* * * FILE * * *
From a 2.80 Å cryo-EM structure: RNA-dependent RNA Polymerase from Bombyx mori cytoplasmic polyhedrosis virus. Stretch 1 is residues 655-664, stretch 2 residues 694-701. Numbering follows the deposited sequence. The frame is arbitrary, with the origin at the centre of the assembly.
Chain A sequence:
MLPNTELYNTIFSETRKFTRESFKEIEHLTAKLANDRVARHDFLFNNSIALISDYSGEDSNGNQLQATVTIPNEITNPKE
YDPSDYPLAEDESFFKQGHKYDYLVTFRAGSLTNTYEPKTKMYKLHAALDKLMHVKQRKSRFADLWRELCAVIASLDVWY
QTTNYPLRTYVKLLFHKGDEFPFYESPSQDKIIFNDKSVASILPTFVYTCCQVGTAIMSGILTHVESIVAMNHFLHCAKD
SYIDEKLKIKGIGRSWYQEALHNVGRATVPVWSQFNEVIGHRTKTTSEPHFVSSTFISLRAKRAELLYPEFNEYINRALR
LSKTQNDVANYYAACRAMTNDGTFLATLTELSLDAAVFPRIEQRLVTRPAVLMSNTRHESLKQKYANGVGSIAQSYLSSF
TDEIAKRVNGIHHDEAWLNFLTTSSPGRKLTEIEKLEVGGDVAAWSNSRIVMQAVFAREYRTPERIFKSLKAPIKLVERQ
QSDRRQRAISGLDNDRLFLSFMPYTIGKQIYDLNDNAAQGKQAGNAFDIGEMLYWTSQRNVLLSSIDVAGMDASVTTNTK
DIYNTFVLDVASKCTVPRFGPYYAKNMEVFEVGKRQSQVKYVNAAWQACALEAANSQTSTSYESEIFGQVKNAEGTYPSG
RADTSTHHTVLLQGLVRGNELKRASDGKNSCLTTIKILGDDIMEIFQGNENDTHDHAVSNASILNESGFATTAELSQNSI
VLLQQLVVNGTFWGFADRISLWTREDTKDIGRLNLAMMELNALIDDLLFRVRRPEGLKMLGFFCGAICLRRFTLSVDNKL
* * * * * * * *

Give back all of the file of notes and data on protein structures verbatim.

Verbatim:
From a 2.80 Å cryo-EM structure: RNA-dependent RNA Polymerase from Bombyx mori cytoplasmic polyhedrosis virus. Stretch 1 is residues 655-664, stretch 2 residues 694-701. Numbering follows the deposited sequence. The frame is arbitrary, with the origin at the centre of the assembly.
Chain A sequence:
MLPNTELYNTIFSETRKFTRESFKEIEHLTAKLANDRVARHDFLFNNSIALISDYSGEDSNGNQLQATVTIPNEITNPKE
YDPSDYPLAEDESFFKQGHKYDYLVTFRAGSLTNTYEPKTKMYKLHAALDKLMHVKQRKSRFADLWRELCAVIASLDVWY
QTTNYPLRTYVKLLFHKGDEFPFYESPSQDKIIFNDKSVASILPTFVYTCCQVGTAIMSGILTHVESIVAMNHFLHCAKD
SYIDEKLKIKGIGRSWYQEALHNVGRATVPVWSQFNEVIGHRTKTTSEPHFVSSTFISLRAKRAELLYPEFNEYINRALR
LSKTQNDVANYYAACRAMTNDGTFLATLTELSLDAAVFPRIEQRLVTRPAVLMSNTRHESLKQKYANGVGSIAQSYLSSF
TDEIAKRVNGIHHDEAWLNFLTTSSPGRKLTEIEKLEVGGDVAAWSNSRIVMQAVFAREYRTPERIFKSLKAPIKLVERQ
QSDRRQRAISGLDNDRLFLSFMPYTIGKQIYDLNDNAAQGKQAGNAFDIGEMLYWTSQRNVLLSSIDVAGMDASVTTNTK
DIYNTFVLDVASKCTVPRFGPYYAKNMEVFEVGKRQSQVKYVNAAWQACALEAANSQTSTSYESEIFGQVKNAEGTYPSG
RADTSTHHTVLLQGLVRGNELKRASDGKNSCLTTIKILGDDIMEIFQGNENDTHDHAVSNASILNESGFATTAELSQNSI
VLLQQLVVNGTFWGFADRISLWTREDTKDIGRLNLAMMELNALIDDLLFRVRRPEGLKMLGFFCGAICLRRFTLSVDNKL